Toxic Trade News / 20 March 2006
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Hazardous UK ship dismantled in Pakistan
UK violated Basel Convention; Ministry of Defence insists it acted in good faith
by Daily Times Monitor (Lahore,Pakistan)
20 March 2006 (Lahore) – An asbestos-riddled British warship was being dismantled in Pakistan, in breach of a binding international agreement, the UK-based Sunday Telegraph reported.

The ship, Sir Geraint, which had previously been used in the Falklands War, was currently being broken up at the Gadani shipyard in Balochistan, the newspaper said.

Britain has come under fire from environmental groups since the move has violated the Basel Convention on the Control of the Transboundry Movement of Hazardous Wastes and Their Disposal, to which the United Kingdom is a signatory. The Convention, which entered into force in 1992, was designed to reduce hazardous waste movement between nations, and to specifically prevent developed countries from dumping such materials to less developed countries. Nevertheless, the Sir Geraint was allowed to sail despite suspicions that it could be sent to a scrap yard on the subcontinent.

Critics claim that Pakistani shipyard workers are inadequately protected against asbestos and other harmful substances. This represents another violation of the Basel Convention, which provides that developing countries must be assisted in environmentally sound management of the hazardous and other wastes they generate.

When asked to respond to allegations of knowingly violating international law, Britain’s Ministry of Defence insisted that it had acted in good faith since it had only sold the ship – to Babcock Support Services last January – on the condition that the vessel would not be sent to the subcontinent for scrapping.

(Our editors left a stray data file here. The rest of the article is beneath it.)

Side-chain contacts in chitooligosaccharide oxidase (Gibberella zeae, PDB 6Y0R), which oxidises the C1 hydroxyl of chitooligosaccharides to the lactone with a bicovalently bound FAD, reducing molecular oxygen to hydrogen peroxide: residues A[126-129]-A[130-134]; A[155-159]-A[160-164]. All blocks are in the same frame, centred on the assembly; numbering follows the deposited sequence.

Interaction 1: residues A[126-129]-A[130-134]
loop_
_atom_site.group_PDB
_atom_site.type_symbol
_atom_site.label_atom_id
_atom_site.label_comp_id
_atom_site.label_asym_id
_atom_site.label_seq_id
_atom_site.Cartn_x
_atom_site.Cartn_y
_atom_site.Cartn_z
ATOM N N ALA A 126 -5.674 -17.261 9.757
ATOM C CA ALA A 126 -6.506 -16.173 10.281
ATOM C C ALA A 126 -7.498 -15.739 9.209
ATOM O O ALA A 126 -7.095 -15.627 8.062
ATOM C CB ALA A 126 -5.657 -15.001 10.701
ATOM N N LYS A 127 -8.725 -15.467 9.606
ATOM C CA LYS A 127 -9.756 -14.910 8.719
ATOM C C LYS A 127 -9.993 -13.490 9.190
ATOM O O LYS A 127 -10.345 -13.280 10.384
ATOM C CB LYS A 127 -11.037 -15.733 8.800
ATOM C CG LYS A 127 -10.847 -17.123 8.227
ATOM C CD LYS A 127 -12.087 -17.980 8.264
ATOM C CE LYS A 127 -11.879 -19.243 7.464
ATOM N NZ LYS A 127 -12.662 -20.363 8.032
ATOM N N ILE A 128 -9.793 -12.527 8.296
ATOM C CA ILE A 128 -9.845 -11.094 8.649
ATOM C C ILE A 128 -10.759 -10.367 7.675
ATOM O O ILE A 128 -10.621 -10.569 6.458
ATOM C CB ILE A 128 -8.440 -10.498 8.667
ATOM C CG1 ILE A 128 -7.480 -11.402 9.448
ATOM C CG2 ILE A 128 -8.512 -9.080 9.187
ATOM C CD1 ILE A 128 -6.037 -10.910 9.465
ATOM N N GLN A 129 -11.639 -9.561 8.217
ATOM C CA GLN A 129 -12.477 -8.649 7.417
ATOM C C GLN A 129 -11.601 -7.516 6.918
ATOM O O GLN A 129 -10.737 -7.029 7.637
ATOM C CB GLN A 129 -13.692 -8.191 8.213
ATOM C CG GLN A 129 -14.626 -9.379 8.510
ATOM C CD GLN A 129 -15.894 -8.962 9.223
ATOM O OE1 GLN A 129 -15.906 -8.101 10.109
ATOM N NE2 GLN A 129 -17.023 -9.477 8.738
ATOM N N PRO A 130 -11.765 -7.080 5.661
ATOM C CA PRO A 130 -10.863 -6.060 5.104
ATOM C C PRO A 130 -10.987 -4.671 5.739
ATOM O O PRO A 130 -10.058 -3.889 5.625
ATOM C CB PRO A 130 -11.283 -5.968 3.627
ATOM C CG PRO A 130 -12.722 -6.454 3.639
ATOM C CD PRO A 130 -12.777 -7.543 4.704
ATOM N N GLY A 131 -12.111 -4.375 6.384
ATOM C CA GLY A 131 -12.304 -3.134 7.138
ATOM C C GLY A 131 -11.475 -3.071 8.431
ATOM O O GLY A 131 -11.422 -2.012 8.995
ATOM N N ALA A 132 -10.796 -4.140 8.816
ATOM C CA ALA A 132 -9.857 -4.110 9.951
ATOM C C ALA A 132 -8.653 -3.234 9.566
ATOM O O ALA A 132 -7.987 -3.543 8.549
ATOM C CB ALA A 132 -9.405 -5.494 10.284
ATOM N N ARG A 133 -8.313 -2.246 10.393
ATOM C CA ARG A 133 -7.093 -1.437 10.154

Babcock is believed to have included the same provision when it sold the vessel to Regency Projects, a concern that buys ships and sells them to breakers overseas.

Yet despite these apparent safeguards, the Environmental Agency, the body charged with monitoring where ships are scrapped, had reason to suspect that the vessel, renamed Sir G, was on its way to the subcontinent.

However, the agency allowed to the Sir G to leave British waters after having received assurances, it is not clear whether these were written or otherwise, that it would not be dismantled.

When the ship reached Pakistan, it was sold to Bismilla Maritime Breakers, where the dismantling process began.

Martin Besieux of Greenpeace International on Saturday accused the MoD and the Environmental Agency of failing to prevent the ship’s departure.

“The authorities must have known it was going to be scrapped when it left British waters, so why didn’t they act and stop it?” The incident also raises questions over the enforcement leverage of the Environmental Agency.

When asked for comment, an MoD spokesman appeared to trivialise the issue, describing the incident as “a bit unfortunate”.

He said that while the Environment Agency and the MoD had been working together, he recognised that stronger clauses were needed when selling vessels on. “This particular ship went through so many hands that it all got slightly messy. It identified a problem and all steps have been taken to prevent it happening again.”

A spokesman for the Environment Agency said: “We did have concerns about the ship, but, at the time of our inspection, we were satisfied it was a fully functioning vessel. We were assured that the intention was to keep it in service.” No one from Regency was available for comment on Saturday night. The company had previously said it had nothing to do with the ship being scrapped.

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